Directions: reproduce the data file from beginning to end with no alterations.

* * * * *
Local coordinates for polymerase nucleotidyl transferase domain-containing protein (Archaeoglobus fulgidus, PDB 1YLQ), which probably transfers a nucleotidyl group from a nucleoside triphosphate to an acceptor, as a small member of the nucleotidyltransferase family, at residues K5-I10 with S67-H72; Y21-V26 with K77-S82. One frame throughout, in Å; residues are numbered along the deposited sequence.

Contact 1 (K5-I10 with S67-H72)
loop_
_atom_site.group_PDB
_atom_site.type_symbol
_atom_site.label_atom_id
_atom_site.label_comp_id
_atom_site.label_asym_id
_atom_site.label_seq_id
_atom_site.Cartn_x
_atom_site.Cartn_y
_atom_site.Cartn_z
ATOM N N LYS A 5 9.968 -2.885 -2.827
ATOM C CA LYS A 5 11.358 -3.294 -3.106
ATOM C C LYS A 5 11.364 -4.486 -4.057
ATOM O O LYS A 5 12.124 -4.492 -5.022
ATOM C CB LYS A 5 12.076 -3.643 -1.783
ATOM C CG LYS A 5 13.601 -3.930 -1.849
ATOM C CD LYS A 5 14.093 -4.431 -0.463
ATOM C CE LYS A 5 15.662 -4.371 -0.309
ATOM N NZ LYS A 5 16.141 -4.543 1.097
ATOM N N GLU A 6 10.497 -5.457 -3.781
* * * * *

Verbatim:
Local coordinates for polymerase nucleotidyl transferase domain-containing protein (Archaeoglobus fulgidus, PDB 1YLQ), which probably transfers a nucleotidyl group from a nucleoside triphosphate to an acceptor, as a small member of the nucleotidyltransferase family, at residues K5-I10 with S67-H72; Y21-V26 with K77-S82. One frame throughout, in Å; residues are numbered along the deposited sequence.

Contact 1 (K5-I10 with S67-H72)
loop_
_atom_site.group_PDB
_atom_site.type_symbol
_atom_site.label_atom_id
_atom_site.label_comp_id
_atom_site.label_asym_id
_atom_site.label_seq_id
_atom_site.Cartn_x
_atom_site.Cartn_y
_atom_site.Cartn_z
ATOM N N LYS A 5 9.968 -2.885 -2.827
ATOM C CA LYS A 5 11.358 -3.294 -3.106
ATOM C C LYS A 5 11.364 -4.486 -4.057
ATOM O O LYS A 5 12.124 -4.492 -5.022
ATOM C CB LYS A 5 12.076 -3.643 -1.783
ATOM C CG LYS A 5 13.601 -3.930 -1.849
ATOM C CD LYS A 5 14.093 -4.431 -0.463
ATOM C CE LYS A 5 15.662 -4.371 -0.309
ATOM N NZ LYS A 5 16.141 -4.543 1.097
ATOM N N GLU A 6 10.497 -5.457 -3.781